Cost of air used Oil. waste, packing, etc. Interest, depreciation, etc., 12½ per cent. on £10, the cost of engine per indicated horse power

1 5 0 -------£8 19 0½

1 5 0 --------£20 18 3

The maximum case would apply only to direct acting engines, such as Tangye pumps, air power hammers, etc., where the air is full on till the end of the stroke, and where there is no expansion. The minimum given is at the average rate of 5d. per 1,000 cubic feet; but as there will be rates below this, according to a sliding scale, we may fairly take it that the lowest charge will fall considerably below £6 per indicated horse power per annum.--Journal of Gas Lighting.

THE BERTHON COLLAPSIBLE CANOE.
An endeavor has often been made to construct a canoe that a person can easily carry overland and put into the water without aid, and convert into a sailboat. The system that we now call attention to is very well contrived, very light, easily taken apart, and for some years past has met with much favor.

THE BERTHON COLLAPSIBLE CANOE.

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The Project Gutenberg eBook of Scientific American Supplement, March 6, 1886

FIG. 1.--BERTHON COLLAPSIBLE CANOE AFLOAT. Mr. Berthon's canoes are made of impervious oil-skin. Form is given them by two stiff wooden gunwales which are held in position by struts that can be easily put in and taken out. The model shown in the figure is covered with oiled canvas, and is provided with a double paddle and a small sail. Fig. 2 represents it collapsed and being carried overland.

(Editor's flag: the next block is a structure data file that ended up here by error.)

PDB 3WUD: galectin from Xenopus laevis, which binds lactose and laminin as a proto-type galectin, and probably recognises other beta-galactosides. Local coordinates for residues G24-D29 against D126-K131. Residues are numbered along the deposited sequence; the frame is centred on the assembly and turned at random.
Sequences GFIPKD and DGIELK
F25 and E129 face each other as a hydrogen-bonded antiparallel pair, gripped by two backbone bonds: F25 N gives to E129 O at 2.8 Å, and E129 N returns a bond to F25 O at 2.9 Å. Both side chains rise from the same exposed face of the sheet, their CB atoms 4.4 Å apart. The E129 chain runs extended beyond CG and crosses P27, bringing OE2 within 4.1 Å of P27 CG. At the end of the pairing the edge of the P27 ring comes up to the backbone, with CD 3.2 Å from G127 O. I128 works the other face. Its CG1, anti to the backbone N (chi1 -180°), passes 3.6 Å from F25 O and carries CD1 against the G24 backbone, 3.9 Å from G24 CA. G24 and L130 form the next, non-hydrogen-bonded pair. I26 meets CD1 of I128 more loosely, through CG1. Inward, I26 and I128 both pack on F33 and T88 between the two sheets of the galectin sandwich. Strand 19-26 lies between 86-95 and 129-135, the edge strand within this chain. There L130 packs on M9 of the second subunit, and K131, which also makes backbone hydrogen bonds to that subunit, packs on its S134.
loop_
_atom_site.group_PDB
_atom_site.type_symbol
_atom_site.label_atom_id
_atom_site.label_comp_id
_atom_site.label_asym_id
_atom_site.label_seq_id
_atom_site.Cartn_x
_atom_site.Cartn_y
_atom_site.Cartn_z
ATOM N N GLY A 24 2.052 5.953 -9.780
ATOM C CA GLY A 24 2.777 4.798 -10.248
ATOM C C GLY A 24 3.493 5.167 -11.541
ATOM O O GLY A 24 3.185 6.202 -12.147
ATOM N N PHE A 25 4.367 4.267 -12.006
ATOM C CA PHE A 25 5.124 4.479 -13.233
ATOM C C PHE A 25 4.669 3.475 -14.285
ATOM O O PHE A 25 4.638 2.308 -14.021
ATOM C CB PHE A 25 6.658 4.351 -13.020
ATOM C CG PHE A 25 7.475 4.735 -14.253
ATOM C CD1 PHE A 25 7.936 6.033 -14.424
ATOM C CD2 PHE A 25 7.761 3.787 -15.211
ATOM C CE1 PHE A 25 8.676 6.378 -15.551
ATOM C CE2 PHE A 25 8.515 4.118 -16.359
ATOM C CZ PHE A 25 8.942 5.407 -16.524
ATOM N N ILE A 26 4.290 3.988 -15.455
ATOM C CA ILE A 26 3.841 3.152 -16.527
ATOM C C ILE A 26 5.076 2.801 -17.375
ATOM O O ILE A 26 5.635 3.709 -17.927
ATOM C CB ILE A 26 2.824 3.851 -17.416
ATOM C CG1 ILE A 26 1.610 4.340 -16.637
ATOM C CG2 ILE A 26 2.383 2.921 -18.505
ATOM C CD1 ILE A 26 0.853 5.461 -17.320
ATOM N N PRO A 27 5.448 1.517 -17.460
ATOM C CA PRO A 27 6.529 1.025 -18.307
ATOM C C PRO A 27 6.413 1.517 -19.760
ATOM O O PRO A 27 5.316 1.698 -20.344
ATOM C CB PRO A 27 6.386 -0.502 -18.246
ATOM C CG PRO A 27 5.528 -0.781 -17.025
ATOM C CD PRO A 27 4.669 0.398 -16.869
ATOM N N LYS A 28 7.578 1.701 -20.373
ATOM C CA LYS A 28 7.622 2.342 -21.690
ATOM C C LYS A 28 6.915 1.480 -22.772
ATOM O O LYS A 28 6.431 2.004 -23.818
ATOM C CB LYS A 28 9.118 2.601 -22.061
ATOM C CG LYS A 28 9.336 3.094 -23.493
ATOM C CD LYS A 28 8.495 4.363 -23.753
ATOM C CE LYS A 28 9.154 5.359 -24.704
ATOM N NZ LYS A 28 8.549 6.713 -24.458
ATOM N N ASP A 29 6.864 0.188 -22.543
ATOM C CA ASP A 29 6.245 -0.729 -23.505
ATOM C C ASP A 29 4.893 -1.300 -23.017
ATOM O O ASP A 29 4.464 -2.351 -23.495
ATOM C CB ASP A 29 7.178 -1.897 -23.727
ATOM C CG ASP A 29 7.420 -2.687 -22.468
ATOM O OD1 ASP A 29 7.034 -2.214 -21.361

THE BERTHON COLLAPSIBLE CANOE.

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The Project Gutenberg eBook of Scientific American Supplement, March 6, 1886

FIG. 2.--THE SAME BEING CARRIED OVERLAND. Mr. Berthon is manufacturing a still simpler style, which is provided with two oars, as in an ordinary canoe. This model, which is much used in England by fishermen and hunters, has for several years past been employed in the French navy, in connection with movable defenses. At present, every torpedo boat carries one or two of these canoes, each composed of two independent halves that may be put into the water separately or be joined together by an iron rod. These boats ride the water very well, and are very valuable for exploring quarters whither torpedo boats could not adventure without danger.[1]--La Nature. [Footnote 1: For detailed description see SUPPLEMENT, No. 84.]

THE FIFTIETH ANNIVERSARY OF THE OPENING OF THE FIRST GERMAN STEAM RAILROAD.
There was great excitement in Nürnberg on the 7th of December, 1835, on which day the first German railroad was opened. The great square on which the buildings of the Nürnberg and Furth "Ludwig's Road" stood, the neighboring streets, and, in fact, the whole road between the two cities, was filled with a crowd of people who flocked from far and near to see the wonderful spectacle. For the first time, a railroad train filled with passengers was to be drawn from Nürnberg to Furth by the invisible power of the steam horse. At eight o'clock in the morning, the civil and military authorities, etc., who took part in the celebration were assembled on the square, and the gayly decorated train started off to an accompaniment of music, cannonading, cheering, etc. Everything passed off without an accident; the work was a success. The engraving in the lower right-hand corner represents the engine and cars of this road. THE FIFTIETH ANNIVERSARY OF THE OPENING OF THE FIRST GERMAN STEAM RAILROAD. 32